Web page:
In this study, NDVI was used as a parameter to quantitatively evaluate the method of climate change and anthropogenic contribution to vegetation cover in a typical arid and semi-arid swampy region of China. However, we should also recognize the limitations of this study. First, this study used the Landsat dataset to calculate NDVI for long time series, which does not have a high spatial resolution (30 m), which may affect the study results and can be improved in the future by fusing multi-source data at a higher spatial resolution and long-term scale (Decuyper et al., 2020; Shen et al., 2022a; Shen et al., 2022b). Second, since natural factors affecting vegetation change include precipitation, temperature, topography and soil, only precipitation and temperature were considered when conducting the natural factor analysis in this paper, and multiple natural factors should be considered in the future to explore the causes of vegetation change in an integrated manner. Finally, the climate data used in this study were obtained by spatial interpolation based on sparse site data, which may be another potential source of uncertainty.
In this study, we found that the average NDVI of the vegetation growing season in the study area from 1984 to 2020 was 0.55, and the average annual growth rate was 0.002/a. The NDVI of 71.14% of the area increased, and there was spatial and temporal heterogeneity of vegetation cover in the study area, with a decreasing trend of low and medium vegetation cover, a generally consistent trend of medium and high vegetation cover (i.e. increasing first and then decreasing), and a decreasing trend of high vegetation cover. Spatial and temporal heterogeneity of vegetation cover in the study area was found. Among the climate change factors, precipitation is the most important factor for vegetation growth in the study area, and it is positively correlated with the NDVI in the study area as a whole and has a greater influence. Human activities also have a dual effect on vegetation change, and a series of ecological restoration measures have effectively improved the ecological environment of the area in recent years. The vegetation cover change in the study area was mainly driven by both human activities and climate change; however, the promotion in the conclusion effect of human activities on vegetation growth was greater than that of climate change, and the relative effect on the vegetation improvement area was 85.68%.
Data availability statement
The original contributions presented in the study are included in the article/supplementary material. Further inquiries can be directed to the corresponding authors.
GD: Data Analysis, writing-original draft. JG: Writing-review and editing. HJ: Project administration. DL: Formal analysis. XW and YW: Visualization. LS and CH: Investigation, Validation. All authors have read and agreed to the published version of the manuscript.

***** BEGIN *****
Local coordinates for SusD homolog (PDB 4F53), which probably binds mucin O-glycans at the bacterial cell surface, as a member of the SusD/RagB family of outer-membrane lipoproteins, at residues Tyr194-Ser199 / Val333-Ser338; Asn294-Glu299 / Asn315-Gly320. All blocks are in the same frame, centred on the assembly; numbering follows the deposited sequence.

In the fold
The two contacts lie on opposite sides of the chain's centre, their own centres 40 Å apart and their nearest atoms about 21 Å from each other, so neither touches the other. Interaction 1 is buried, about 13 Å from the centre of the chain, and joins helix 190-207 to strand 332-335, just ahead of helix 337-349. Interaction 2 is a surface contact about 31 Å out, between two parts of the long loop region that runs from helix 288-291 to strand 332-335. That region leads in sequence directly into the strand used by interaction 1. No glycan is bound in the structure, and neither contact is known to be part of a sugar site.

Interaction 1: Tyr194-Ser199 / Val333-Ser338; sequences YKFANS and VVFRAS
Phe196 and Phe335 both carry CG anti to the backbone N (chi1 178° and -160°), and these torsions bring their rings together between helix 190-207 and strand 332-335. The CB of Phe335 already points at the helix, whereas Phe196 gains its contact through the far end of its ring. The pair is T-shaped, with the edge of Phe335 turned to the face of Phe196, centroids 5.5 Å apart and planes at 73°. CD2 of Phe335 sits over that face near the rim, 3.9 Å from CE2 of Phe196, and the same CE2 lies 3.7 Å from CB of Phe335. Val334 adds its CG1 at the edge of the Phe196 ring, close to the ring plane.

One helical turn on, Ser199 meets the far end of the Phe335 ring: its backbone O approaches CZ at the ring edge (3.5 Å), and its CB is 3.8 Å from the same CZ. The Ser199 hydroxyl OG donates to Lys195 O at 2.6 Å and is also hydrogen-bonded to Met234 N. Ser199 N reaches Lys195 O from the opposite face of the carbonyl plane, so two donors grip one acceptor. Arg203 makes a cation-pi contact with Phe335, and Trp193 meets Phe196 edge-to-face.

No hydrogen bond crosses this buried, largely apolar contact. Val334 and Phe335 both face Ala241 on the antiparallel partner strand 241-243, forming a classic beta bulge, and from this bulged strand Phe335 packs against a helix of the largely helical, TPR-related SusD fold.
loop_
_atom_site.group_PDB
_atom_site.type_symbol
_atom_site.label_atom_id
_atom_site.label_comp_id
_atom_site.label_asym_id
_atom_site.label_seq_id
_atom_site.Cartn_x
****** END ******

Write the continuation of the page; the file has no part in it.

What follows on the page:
This research was funded by the National Natural Science Foundation of China, grant numbers 41901116 and U19A2042, and the Foundation of Jilin Educational Committee, grant numbers JJKH20220448KJ.
The authors would like to acknowledge the contributions of colleagues, institutions, and agencies that aided their efforts.
Conflict of interest
The authors declare that the research was conducted in the absence of any commercial or financial relationships that could be construed as a potential conflict of interest.
All claims expressed in this article are solely those of the authors and do not necessarily represent those of their affiliated organizations, or those of the publisher, the editors and the reviewers. Any product that may be evaluated in this article, or claim that may be made by its manufacturer, is not guaranteed or endorsed by the publisher.
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Keywords: temporal and spatial changes in vegetation, migration stopover, Momoge National Nature Reserve of Jilin Province, Google Earth Engine, anthropogenic activities, climate variation
Citation: Deng G, Gao J, Jiang H, Li D, Wang X, Wen Y, Sheng L and He C (2022) Response of vegetation variation to climate change and human activities in semi-arid swamps. Front. Plant Sci. 13:990592. doi: 10.3389/fpls.2022.990592
Received: 10 July 2022; Accepted: 07 September 2022;
Published: 27 September 2022.
Edited by:Xiaoming Kang, Chinese Academy of Forestry, China
Reviewed by:Xiangjin Shen, Northeast Institute of Geography and Agroecology, (CAS), China
Xiaodong Zhang, Chinese Academy of Forestry, China